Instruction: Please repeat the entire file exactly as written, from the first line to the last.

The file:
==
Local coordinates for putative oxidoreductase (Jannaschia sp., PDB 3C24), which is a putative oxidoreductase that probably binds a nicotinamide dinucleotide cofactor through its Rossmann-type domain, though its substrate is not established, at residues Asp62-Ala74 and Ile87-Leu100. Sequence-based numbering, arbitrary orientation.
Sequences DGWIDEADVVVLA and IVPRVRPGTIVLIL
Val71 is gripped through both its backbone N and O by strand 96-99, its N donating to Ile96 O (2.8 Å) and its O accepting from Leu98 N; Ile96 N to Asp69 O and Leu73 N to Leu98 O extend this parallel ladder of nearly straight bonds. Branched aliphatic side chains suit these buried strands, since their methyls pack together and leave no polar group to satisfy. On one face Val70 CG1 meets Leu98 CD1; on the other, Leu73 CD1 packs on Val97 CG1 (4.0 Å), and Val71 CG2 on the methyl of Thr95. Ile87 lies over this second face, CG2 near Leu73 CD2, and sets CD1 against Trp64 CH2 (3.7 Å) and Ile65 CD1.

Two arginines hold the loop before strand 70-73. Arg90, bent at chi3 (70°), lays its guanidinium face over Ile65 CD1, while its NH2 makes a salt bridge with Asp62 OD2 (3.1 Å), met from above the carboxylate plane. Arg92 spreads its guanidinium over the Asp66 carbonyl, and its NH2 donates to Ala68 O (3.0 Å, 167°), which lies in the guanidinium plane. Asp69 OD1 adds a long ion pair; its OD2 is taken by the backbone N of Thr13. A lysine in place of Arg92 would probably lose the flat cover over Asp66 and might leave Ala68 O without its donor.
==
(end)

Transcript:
Local coordinates for putative oxidoreductase (Jannaschia sp., PDB 3C24), which is a putative oxidoreductase that probably binds a nicotinamide dinucleotide cofactor through its Rossmann-type domain, though its substrate is not established, at residues Asp62-Ala74 and Ile87-Leu100. Sequence-based numbering, arbitrary orientation.
Sequences DGWIDEADVVVLA and IVPRVRPGTIVLIL
Val71 is gripped through both its backbone N and O by strand 96-99, its N donating to Ile96 O (2.8 Å) and its O accepting from Leu98 N; Ile96 N to Asp69 O and Leu73 N to Leu98 O extend this parallel ladder of nearly straight bonds. Branched aliphatic side chains suit these buried strands, since their methyls pack together and leave no polar group to satisfy. On one face Val70 CG1 meets Leu98 CD1; on the other, Leu73 CD1 packs on Val97 CG1 (4.0 Å), and Val71 CG2 on the methyl of Thr95. Ile87 lies over this second face, CG2 near Leu73 CD2, and sets CD1 against Trp64 CH2 (3.7 Å) and Ile65 CD1.

Two arginines hold the loop before strand 70-73. Arg90, bent at chi3 (70°), lays its guanidinium face over Ile65 CD1, while its NH2 makes a salt bridge with Asp62 OD2 (3.1 Å), met from above the carboxylate plane. Arg92 spreads its guanidinium over the Asp66 carbonyl, and its NH2 donates to Ala68 O (3.0 Å, 167°), which lies in the guanidinium plane. Asp69 OD1 adds a long ion pair; its OD2 is taken by the backbone N of Thr13. A lysine in place of Arg92 would probably lose the flat cover over Asp66 and might leave Ala68 O without its donor.